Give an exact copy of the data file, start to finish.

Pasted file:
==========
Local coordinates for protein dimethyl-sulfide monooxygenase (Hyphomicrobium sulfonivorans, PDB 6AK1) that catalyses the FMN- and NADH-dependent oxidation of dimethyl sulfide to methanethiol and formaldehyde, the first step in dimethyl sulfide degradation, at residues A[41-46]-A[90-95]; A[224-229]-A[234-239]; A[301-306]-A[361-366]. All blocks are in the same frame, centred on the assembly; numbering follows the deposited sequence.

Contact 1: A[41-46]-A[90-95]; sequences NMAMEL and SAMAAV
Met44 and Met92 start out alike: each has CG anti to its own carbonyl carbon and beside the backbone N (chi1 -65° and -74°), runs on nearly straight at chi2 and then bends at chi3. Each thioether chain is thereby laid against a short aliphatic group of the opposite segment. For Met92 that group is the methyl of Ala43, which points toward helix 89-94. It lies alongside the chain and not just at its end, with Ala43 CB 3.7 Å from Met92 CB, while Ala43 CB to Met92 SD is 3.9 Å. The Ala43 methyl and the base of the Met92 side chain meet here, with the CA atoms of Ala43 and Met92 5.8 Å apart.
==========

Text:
Local coordinates for protein dimethyl-sulfide monooxygenase (Hyphomicrobium sulfonivorans, PDB 6AK1) that catalyses the FMN- and NADH-dependent oxidation of dimethyl sulfide to methanethiol and formaldehyde, the first step in dimethyl sulfide degradation, at residues A[41-46]-A[90-95]; A[224-229]-A[234-239]; A[301-306]-A[361-366]. All blocks are in the same frame, centred on the assembly; numbering follows the deposited sequence.

Contact 1: A[41-46]-A[90-95]; sequences NMAMEL and SAMAAV
Met44 and Met92 start out alike: each has CG anti to its own carbonyl carbon and beside the backbone N (chi1 -65° and -74°), runs on nearly straight at chi2 and then bends at chi3. Each thioether chain is thereby laid against a short aliphatic group of the opposite segment. For Met92 that group is the methyl of Ala43, which points toward helix 89-94. It lies alongside the chain and not just at its end, with Ala43 CB 3.7 Å from Met92 CB, while Ala43 CB to Met92 SD is 3.9 Å. The Ala43 methyl and the base of the Met92 side chain meet here, with the CA atoms of Ala43 and Met92 5.8 Å apart.